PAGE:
Would Jed Hoyer have survived a Carlos Correa type mistake with Cubs?

Washington Nationals v Chicago Cubs
Washington Nationals v Chicago Cubs / Jamie Sabau/GettyImages

The Major League Baseball world is buzzing over the news that broke early Wednesday that rumored Chicago Cubs free-agent target, shortstop Carlos Correa, thought to be joining the San Francisco Giants on a 13-year deal worth $350MM, will instead be headed to the New York Mets on a 12-year deal worth $315MM.

The first sign of trouble for the Giants occurred on Tuesday morning when the team announced that Correa's introductory press conference was delayed due to a medical issue that was discovered as the shortstop was taking his physical for the team. No further information was provided and that paved the way for Jon Heyman to set fire to the Major League Baseball industry with his breaking news on Wednesday morning.

One sentence has changed the entire landscape of Major League Baseball.

The Giants, in light of Correa jumping ship and signing with the Mets, have now become the current punchline for baseball.

To say that the offseason has turned into a major disappointment for the Giants would be an understatement. The Giants were among the finalists for free-agent outfielder Aaron Judge with it looking like Judge would sign with the team before ultimately deciding to go back to the New York Yankees. The Giants then took the money that they were going to give Judge and offered it to Correa. The deal was made. The press conference was scheduled until the moment it wasn't.

Giants' president of baseball operations Farhan Zaidi is now in the crossfires with many calling for his job after the fiasco with Correa. At the General Manager meetings just last month, Zaidi had this to say:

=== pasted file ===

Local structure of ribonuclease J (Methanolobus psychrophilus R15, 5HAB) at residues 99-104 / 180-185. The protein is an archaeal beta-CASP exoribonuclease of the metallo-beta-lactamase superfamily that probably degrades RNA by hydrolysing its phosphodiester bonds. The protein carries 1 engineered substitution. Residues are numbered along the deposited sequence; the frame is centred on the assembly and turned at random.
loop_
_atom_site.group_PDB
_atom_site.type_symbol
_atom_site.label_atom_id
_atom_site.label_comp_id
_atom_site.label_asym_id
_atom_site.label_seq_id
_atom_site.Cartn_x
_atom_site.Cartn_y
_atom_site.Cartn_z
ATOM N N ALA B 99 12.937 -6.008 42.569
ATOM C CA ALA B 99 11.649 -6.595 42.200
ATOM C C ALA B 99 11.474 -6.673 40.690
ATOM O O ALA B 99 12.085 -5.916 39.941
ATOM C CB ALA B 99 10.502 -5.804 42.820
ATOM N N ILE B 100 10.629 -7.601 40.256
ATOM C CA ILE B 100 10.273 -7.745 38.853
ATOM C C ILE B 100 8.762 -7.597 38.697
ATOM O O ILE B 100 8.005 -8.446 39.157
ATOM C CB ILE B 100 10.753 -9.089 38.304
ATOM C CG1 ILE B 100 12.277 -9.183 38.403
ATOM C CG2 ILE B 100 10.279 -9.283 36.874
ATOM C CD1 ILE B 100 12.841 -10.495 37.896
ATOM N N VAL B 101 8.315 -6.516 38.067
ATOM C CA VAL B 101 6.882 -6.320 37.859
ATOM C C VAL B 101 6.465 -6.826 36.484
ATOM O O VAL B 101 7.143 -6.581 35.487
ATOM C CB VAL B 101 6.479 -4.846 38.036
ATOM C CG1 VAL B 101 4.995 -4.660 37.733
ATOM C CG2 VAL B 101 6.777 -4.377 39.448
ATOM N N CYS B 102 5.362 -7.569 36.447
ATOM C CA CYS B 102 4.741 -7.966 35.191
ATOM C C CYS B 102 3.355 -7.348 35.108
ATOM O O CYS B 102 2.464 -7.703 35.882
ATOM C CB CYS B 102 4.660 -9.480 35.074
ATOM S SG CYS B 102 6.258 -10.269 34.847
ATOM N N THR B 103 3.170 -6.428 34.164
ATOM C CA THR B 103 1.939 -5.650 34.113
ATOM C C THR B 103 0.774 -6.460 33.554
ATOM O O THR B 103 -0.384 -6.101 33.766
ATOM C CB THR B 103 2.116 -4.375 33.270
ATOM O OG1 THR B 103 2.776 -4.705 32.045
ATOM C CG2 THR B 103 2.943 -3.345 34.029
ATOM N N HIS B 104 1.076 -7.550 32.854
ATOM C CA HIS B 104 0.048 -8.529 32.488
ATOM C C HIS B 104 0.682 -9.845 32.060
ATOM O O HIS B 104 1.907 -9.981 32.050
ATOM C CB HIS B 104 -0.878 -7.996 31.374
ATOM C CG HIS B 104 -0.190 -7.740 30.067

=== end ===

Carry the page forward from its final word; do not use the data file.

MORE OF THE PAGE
"“I don’t think from a financial standpoint there’s nobody that would be out of our capability to kind of meet what we expect the contract demands will be,” Zaidi said at the General Managers Meetings. “Then it’ll just be a question of whether there’s mutual interest and how we put together the best possible team.”"

Mark Feinsand, MLB

The comments from Zaidi are very similar in nature to the comments that have been originating from the Cubs' ownership group this offseason. Cubs' chairman Tom Ricketts has insisted that the team has money to spend and that has been backed up by team president of business operations Crane Kenney.

Pressure was on Cubs' president of baseball operations Jed Hoyer to make an impact move and he ultimately came through with a seven-year deal with free-agent shortstop Dansby Swanson worth $177MM.

But in light of the news with Correa, would Hoyer have survived a similar type of fiasco?

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The answer to that question may be no. Pressure was already mounting on Hoyer and had he been the frontman for a move only to have the move swept from underneath his feet? That is a miscue that the Cubs' president of baseball operations may not have been able to survive, especially given the believed tensions between the Cubs' baseball operations and business operations.